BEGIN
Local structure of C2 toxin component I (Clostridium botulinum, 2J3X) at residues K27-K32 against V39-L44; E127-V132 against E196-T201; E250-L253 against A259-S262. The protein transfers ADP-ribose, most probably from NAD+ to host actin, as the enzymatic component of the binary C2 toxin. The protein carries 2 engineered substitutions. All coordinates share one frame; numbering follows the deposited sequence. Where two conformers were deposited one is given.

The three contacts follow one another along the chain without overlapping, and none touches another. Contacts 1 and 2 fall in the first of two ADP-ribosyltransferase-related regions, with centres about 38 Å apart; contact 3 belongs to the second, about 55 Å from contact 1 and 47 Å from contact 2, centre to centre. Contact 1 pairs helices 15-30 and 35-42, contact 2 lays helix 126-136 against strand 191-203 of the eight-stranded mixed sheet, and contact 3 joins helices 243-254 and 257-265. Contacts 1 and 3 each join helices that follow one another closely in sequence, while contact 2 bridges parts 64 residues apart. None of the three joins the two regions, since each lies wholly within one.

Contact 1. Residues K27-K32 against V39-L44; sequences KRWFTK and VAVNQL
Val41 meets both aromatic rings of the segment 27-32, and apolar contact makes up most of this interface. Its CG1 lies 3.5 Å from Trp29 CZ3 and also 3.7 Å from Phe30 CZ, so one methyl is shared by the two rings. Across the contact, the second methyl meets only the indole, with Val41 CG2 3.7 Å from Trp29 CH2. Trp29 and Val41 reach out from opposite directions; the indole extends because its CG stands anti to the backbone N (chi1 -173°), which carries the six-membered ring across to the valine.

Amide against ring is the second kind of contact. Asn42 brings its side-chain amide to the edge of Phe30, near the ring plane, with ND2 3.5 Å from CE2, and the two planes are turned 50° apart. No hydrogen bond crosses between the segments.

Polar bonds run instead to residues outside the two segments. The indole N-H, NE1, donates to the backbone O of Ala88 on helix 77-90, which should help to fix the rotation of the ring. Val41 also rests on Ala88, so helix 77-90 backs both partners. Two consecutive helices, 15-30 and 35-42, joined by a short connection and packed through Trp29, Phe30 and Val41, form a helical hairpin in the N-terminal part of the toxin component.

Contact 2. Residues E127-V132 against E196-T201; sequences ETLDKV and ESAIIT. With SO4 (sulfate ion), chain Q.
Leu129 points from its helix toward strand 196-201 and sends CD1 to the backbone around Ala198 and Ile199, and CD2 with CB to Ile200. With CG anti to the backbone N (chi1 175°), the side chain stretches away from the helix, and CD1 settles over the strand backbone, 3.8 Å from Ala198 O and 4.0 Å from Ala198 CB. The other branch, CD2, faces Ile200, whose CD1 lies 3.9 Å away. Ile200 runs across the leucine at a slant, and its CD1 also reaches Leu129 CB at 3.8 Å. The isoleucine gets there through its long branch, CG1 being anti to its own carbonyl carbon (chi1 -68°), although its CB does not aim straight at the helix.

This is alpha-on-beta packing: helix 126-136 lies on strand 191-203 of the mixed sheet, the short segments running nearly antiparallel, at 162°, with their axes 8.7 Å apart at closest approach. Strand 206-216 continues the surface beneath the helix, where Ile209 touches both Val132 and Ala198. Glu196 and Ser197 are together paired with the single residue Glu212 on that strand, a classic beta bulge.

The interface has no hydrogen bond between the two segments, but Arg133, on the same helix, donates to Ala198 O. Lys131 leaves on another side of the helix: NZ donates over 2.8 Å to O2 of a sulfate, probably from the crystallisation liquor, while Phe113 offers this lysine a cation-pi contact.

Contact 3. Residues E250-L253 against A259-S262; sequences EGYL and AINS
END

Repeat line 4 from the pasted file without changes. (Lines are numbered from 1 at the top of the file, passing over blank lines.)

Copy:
Val41 meets both aromatic rings of the segment 27-32, and apolar contact makes up most of this interface. Its CG1 lies 3.5 Å from Trp29 CZ3 and also 3.7 Å from Phe30 CZ, so one methyl is shared by the two rings. Across the contact, the second methyl meets only the indole, with Val41 CG2 3.7 Å from Trp29 CH2. Trp29 and Val41 reach out from opposite directions; the indole extends because its CG stands anti to the backbone N (chi1 -173°), which carries the six-membered ring across to the valine.